Yes, they are. Of course, all the living creatures are important. However, considering the fact that White-flippered penguins are the only endemic species unique to Canterbury, the importance of White-flippered penguins to Canterbury is significant from the viewpoint of protecting our own local biodiversity.

Who finances the current conservation programs of White-flippered penguins?

Turning Point 2000 funded the first translocation of 46 penguin chicks from Motunau Island to Harris Bay. Further translocations have been funded by the Trust.

Initiatives at Flea Bay to both protect and expand the colony there have been undertaken by the Helps Family.

How can I support the conservation programs for the White-flippered penguins?

This can be by:

  1. Becoming a member of the Trust.
  2. Supporting the work of the Trust by making a donation.
  3. Making the Mayor, Councillors and Citizens of Christchurch aware of the importance of these unique and endangered birds that are only found in Canterbury. Writing a letter of support to officials is an effective way of helping the Trust.

Can I participate in the conservation programs for the White-flippered penguins?

Yes! This can be by joining the Trust and/or being an advocate for the Trust's proposal for a 'penguin parade' at Boulder Bay.

Boulder Bay Project

Does the Christchurch City council support the project?

Sadly no. The Mayor and many of the Councillors support the exclusive private occupation of the baches on the Queen's Chain at Boulder Bay.

Will the Penguins and bach occupiers be able to 'live' together harmoniously at Boulder Bay?

Providing the bach occupiers obey conditions imposed to ensure the penguin colony is not threatened, particularly during the breeding season, this should be possible.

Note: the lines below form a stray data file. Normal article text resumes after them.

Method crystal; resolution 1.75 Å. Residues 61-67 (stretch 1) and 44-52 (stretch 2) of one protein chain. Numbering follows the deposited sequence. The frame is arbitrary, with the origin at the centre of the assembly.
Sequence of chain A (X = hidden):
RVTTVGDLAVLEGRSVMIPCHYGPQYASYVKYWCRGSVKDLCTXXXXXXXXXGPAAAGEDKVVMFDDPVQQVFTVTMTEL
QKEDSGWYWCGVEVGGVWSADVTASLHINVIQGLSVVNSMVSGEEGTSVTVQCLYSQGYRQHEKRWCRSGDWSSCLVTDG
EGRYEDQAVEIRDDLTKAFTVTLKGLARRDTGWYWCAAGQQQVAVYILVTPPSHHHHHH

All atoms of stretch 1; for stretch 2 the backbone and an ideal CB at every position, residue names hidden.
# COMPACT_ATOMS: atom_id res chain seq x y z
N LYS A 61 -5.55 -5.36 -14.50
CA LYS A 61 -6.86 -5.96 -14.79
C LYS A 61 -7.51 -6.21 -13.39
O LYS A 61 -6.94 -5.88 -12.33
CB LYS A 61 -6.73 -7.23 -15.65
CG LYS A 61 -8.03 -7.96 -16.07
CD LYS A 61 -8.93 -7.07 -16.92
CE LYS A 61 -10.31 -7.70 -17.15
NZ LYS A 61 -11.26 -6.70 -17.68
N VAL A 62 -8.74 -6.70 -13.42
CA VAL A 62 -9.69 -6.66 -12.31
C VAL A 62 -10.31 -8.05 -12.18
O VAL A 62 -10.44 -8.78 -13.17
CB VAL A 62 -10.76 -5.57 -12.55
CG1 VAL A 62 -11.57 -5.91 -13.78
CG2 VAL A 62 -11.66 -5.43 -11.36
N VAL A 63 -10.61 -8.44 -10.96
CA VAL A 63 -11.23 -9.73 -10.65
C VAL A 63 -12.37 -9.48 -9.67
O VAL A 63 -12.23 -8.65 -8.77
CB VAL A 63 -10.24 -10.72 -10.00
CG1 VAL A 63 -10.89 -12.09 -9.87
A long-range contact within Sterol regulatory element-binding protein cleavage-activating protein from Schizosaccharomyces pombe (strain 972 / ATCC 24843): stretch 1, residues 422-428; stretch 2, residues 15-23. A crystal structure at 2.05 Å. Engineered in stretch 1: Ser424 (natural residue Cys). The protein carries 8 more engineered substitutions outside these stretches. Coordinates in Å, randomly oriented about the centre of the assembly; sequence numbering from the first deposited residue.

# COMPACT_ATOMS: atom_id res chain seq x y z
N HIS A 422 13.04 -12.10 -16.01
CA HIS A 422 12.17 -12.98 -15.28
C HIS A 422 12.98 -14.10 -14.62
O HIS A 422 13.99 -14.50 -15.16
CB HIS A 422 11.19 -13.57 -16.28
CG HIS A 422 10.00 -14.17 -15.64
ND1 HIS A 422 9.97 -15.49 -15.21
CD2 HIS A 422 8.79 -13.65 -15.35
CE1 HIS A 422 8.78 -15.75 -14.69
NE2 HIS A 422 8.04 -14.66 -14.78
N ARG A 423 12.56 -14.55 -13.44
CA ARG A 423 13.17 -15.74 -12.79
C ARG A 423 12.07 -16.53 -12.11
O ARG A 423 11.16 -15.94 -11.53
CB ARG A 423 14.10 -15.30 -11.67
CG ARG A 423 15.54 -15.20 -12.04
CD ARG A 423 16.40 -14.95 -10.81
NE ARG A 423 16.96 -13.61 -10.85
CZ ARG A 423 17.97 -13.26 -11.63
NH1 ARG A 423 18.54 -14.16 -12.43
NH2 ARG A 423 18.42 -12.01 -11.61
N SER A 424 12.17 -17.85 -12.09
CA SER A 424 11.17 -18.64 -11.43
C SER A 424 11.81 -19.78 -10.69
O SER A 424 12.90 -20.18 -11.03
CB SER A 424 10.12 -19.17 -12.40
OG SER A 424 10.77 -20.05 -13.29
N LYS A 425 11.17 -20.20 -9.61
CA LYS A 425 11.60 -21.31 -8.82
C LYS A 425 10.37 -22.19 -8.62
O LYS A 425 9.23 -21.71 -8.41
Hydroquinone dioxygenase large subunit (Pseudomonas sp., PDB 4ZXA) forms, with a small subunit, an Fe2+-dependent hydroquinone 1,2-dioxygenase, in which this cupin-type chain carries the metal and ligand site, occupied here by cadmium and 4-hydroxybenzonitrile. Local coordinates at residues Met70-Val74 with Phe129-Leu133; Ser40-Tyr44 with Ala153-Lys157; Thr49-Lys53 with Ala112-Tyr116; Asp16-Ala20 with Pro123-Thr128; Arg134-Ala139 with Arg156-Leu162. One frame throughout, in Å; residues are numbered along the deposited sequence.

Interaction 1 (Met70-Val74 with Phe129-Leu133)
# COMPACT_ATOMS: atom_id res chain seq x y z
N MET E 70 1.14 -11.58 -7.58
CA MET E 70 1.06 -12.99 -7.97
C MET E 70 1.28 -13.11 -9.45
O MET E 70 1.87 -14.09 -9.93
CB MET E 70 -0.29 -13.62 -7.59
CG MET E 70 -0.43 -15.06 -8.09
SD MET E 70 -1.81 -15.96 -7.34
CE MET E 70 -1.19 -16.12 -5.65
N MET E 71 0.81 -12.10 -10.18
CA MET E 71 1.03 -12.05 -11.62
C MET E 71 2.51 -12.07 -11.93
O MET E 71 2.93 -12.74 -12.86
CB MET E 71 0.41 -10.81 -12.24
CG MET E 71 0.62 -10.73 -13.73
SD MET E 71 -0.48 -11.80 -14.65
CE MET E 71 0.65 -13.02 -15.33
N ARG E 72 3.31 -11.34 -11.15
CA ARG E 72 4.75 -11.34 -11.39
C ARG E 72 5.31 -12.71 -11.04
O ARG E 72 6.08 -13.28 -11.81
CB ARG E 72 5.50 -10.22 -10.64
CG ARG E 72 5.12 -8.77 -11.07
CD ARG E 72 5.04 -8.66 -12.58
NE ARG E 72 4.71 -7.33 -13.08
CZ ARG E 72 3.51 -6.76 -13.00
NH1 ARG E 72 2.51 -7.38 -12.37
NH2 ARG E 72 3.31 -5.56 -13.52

However that said, it needs to be pointed out that at Phillip Island in Victoria, Australia, where a significant colony of Little Blue penguins exists, conflict between people and penguins was unable to be resolved amicably. Because of the Victorian State Government's recognition of the importance of protecting the penguins all the private dwellings on the adjoining estate became subject to compulsory acquisition. Unlike Boulder Bay where the baches are located on public land at Phillip Island the dwellings were legally sited on private freehold land.

How will the public get to and from the Penguin Parade?

Vehicle access to the headland above Boulder Bay is possible. Although without formal agreement for access over the Reserve Land the current bach occupiers use this all weather gently graded 'road' which is linked to the Godley Head road. A short walk via a track leads from the headland down to the Bay.

Alternative access is available via the well known and used walkway from the Taylors Mistake car park.

What times of the year can the public view the Penguins?

All year round but the breeding season will give best opportunities for watching the 'penguin parade'.

How many Penguins will be nesting at Boulder Bay?

Initially up to 50 birds with an expected increase to some 200 plus birds after a few years.

How will the Penguins be protected from cats, dogs, stoats and other predators?

By both predator fencing the breeding area and a trapping program.

How can I support the Boulder Bay Reserve project?

By writing a letter of support to the Mayor and Councillors stressing the importance of the penguins to Canterbury and our obligation to save and nurture this most important species.